Tuesday, January 02, 2007

On Being a Tortoise

New Year’s resolutions have never been my strong suit. I actually made my last resolution in July, which was to eat infinite vegetables every day. If I aimed for infinity, I might actually eat 5 or 6 servings, right? That strategy worked pretty well for about a month, as do most of my self-improvement schemes.

Despite being weak on the resolution front, I’m all for vague good intentions. My most recent vague good intention is to try to be in better shape. Not to do anything specific, mind you, just to try to be somewhat better.

Well, even though every time the subject of running comes up I say that I hate running and I’m not a runner, I secretly wish I could run and run and run. It sounds freeing and exhilarating. At one point ten years ago I could sort of run, but I don’t remember enjoying it. I set a goal to run 5K. I did, and then immediately quit. When I think of running now, I think of feeling fast and strong, not in terms of time and distance.

A couple of times recently, with vague good intentions, I decided I would learn to run. I would start out running about a minute at a time, figuring I would work up from there and the whole process would be easy and painless. But, after 30 seconds my lungs would be burning and my legs cramping, and I would be hating the whole thing.

But then, I stumbled across some website (which I am kicking myself for not book marking) explaining how even the laziest of lazy-butts could learn to run by going v…e…r…y s…l…o…w…l…y. She said to go so slowly you would be embarrassed if anyone you knew saw you. This floated around in my brain for a while, sounding like a better and better idea until the other night I tried it.

I ran farther and longer than I have in ten years. And! It felt good.

You may be skeptical that running so slowly would have any benefit, but it was definitely a better workout than walking. I got out of breath, but not in an imminently fatal way, and my quads were sore the next day, but not excruciating.

This may be boring for a lot of people to read, but I am just bubbling with excitement. The fact that my pudgy little round body actually RAN anywhere has me grinning and surprised. I’m actually looking forward to trying it again!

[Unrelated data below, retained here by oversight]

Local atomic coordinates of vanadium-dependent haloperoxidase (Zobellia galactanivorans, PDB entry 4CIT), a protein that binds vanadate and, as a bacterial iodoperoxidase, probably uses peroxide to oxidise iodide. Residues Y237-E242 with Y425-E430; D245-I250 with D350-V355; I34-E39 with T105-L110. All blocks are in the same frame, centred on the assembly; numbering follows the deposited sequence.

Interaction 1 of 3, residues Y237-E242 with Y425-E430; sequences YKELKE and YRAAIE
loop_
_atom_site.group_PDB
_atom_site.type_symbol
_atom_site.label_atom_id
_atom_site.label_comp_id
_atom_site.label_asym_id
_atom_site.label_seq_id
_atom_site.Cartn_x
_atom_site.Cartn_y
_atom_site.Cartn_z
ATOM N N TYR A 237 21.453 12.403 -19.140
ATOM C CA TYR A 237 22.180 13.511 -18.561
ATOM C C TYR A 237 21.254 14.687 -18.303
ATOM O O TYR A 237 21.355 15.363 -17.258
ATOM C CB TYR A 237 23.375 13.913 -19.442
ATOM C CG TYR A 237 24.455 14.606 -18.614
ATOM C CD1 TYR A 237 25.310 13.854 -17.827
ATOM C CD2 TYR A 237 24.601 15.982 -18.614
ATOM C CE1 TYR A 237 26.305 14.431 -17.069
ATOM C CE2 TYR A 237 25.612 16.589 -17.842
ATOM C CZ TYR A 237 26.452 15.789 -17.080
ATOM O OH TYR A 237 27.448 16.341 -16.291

On a side note, this whole “try to be in better shape” thing came to fruition when I realized I had gained several pounds over the Christmas holiday, mostly due to the efforts of my coworkers. Every day for a week people were supplying all manner of candies and baked goods. I do not understand this urge to spontaneously make food to offer to people who didn’t ask for it. My coworkers are wonderful folks, but I wouldn’t dirty the kitchen for them unless I had to.


Dave-o-ramA said...

This is actually a VERY good way to start running. Running distance isn't about sprinting, it's about building endurance over a distance.

The other thing that helps build running capability is combining walking and running. You set yourself a distance, say 2 miles, to run and walk. Then you walk for 5 minutes, run for one minute, then walk for 5, run for 1, until you finish the distance you want. Don't worry about how fast you do it, just make sure that you spend the right amount of time doing running and the right amount walking. Then after a couple of times, you run 2 minutes and walk 4, or 1.5 and 4.5, something like that. Slowly you build up the amount of time running, until you run slowly the whole time, and then run a little faster for 1 minute.

I learned both these techniques from Greg, who's run numerous 5Ks, and done his crazy adventure races and 24 hour bike races and other insanity. But it works for not-crazy people.

Admittedly, I still never made myself DO it for long enough to see actual fitness results, I did notice that I could run a much longer distance and time than when I would just try to run at what I felt was a 'respectable' pace, because my respectable pace was faster than I could really maintain.

SerenitySprings said...

My friend Jenn told me to tell you there's a book called Chi Running that might help. Apparently it teaches you to remember how to run like when you were a kid or something.

SerenitySprings said...

Also there is a podcast called Couch to 5K that might be good to listen to you. Also coolrunning.com.